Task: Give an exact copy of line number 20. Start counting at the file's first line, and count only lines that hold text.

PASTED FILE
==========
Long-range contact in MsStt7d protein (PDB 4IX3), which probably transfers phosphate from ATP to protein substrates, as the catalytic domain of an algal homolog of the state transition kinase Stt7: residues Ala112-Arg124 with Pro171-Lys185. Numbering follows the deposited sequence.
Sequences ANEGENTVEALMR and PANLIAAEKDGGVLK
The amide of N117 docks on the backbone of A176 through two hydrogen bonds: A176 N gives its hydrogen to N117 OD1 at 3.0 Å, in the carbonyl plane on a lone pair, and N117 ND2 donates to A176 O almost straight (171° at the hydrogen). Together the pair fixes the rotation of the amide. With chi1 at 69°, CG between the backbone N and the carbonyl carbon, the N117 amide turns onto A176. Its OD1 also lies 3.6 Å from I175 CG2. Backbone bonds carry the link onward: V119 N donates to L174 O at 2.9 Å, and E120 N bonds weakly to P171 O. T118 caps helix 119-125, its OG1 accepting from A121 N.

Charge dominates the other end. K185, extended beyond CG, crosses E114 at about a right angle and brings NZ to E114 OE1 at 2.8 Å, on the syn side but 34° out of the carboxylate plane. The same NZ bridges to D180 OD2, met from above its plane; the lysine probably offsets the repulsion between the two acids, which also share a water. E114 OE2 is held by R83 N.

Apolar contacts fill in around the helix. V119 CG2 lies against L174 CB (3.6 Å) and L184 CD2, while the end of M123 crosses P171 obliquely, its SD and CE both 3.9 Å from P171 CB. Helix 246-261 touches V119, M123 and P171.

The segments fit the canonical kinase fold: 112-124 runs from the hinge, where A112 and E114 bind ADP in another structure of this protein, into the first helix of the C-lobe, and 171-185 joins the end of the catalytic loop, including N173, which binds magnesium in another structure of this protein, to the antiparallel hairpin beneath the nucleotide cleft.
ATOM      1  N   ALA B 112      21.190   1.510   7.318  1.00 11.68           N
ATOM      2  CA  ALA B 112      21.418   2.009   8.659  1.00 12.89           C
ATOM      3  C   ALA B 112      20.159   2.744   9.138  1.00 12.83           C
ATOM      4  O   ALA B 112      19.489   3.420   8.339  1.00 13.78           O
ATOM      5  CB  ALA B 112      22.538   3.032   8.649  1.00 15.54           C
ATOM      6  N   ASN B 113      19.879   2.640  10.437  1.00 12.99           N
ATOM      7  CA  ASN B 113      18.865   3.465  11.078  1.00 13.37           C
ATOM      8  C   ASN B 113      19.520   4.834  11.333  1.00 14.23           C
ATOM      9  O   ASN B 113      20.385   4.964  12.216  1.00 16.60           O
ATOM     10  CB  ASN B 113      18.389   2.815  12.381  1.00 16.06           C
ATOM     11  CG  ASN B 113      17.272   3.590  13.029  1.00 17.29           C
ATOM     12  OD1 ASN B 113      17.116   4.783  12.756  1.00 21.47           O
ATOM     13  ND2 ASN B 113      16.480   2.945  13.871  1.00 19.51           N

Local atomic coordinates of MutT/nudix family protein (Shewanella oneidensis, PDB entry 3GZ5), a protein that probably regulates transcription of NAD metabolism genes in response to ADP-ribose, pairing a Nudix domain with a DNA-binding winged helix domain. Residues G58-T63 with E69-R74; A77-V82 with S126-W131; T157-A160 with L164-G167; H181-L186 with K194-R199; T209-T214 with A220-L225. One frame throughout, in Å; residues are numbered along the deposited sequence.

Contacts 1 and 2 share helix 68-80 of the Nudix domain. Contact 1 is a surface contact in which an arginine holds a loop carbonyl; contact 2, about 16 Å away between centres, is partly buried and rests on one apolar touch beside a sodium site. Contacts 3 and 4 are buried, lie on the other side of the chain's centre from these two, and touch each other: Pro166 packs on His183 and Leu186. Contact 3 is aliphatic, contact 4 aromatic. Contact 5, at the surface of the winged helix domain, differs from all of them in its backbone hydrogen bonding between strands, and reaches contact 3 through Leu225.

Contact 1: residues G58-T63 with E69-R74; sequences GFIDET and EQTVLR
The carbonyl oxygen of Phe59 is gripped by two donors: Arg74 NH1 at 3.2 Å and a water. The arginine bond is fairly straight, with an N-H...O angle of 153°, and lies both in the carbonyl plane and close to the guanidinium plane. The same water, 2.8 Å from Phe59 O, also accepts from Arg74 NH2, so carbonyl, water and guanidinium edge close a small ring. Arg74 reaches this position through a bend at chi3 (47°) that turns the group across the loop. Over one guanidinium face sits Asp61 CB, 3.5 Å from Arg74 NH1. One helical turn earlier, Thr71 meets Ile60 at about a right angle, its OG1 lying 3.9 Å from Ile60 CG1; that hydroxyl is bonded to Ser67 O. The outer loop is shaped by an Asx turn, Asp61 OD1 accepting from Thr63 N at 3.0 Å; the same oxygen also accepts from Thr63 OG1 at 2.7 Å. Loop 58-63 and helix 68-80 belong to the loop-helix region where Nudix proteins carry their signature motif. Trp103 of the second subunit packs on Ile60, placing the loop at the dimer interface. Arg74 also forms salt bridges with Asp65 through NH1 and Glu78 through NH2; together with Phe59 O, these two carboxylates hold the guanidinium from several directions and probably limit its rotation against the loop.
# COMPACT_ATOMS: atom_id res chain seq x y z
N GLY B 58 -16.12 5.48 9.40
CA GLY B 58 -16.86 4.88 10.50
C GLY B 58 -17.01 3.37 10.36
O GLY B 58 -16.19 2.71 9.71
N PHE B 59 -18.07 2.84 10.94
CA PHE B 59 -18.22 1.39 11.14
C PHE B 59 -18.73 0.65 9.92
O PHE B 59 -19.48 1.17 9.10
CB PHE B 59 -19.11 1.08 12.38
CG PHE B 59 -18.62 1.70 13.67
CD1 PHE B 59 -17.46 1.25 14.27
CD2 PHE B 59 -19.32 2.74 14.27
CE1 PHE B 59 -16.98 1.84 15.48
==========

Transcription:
Local atomic coordinates of MutT/nudix family protein (Shewanella oneidensis, PDB entry 3GZ5), a protein that probably regulates transcription of NAD metabolism genes in response to ADP-ribose, pairing a Nudix domain with a DNA-binding winged helix domain. Residues G58-T63 with E69-R74; A77-V82 with S126-W131; T157-A160 with L164-G167; H181-L186 with K194-R199; T209-T214 with A220-L225. One frame throughout, in Å; residues are numbered along the deposited sequence.